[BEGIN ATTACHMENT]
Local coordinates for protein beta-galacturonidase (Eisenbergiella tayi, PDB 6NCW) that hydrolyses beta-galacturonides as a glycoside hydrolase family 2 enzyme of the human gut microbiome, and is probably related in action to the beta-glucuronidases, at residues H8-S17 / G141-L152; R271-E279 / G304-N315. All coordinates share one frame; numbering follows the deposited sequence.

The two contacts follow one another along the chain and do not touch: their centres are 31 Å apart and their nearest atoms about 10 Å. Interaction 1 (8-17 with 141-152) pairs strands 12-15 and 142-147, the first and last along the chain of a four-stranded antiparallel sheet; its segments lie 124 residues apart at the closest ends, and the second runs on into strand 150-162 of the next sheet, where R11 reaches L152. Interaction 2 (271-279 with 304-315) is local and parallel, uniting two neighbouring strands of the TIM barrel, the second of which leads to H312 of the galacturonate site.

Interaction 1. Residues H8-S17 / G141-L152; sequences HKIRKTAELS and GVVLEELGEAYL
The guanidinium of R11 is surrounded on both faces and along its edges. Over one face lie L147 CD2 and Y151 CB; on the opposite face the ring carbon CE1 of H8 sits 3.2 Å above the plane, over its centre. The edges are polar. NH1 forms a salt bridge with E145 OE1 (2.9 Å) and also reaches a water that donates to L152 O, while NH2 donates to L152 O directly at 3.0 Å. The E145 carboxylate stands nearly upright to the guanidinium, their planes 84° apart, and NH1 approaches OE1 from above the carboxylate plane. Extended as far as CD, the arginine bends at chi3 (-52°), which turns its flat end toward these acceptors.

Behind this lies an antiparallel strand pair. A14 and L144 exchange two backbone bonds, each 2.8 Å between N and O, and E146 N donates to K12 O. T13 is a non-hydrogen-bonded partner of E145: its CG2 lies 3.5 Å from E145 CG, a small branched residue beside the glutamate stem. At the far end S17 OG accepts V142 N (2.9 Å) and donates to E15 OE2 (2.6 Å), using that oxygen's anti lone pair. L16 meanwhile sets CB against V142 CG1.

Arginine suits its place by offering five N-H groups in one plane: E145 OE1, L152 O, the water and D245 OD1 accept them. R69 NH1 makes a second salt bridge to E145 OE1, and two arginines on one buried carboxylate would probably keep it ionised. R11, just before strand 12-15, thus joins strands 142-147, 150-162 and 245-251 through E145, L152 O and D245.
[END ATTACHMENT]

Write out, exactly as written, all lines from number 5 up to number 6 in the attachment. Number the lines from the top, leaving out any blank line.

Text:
Behind this lies an antiparallel strand pair. A14 and L144 exchange two backbone bonds, each 2.8 Å between N and O, and E146 N donates to K12 O. T13 is a non-hydrogen-bonded partner of E145: its CG2 lies 3.5 Å from E145 CG, a small branched residue beside the glutamate stem. At the far end S17 OG accepts V142 N (2.9 Å) and donates to E15 OE2 (2.6 Å), using that oxygen's anti lone pair. L16 meanwhile sets CB against V142 CG1.

Arginine suits its place by offering five N-H groups in one plane: E145 OE1, L152 O, the water and D245 OD1 accept them. R69 NH1 makes a second salt bridge to E145 OE1, and two arginines on one buried carboxylate would probably keep it ionised. R11, just before strand 12-15, thus joins strands 142-147, 150-162 and 245-251 through E145, L152 O and D245.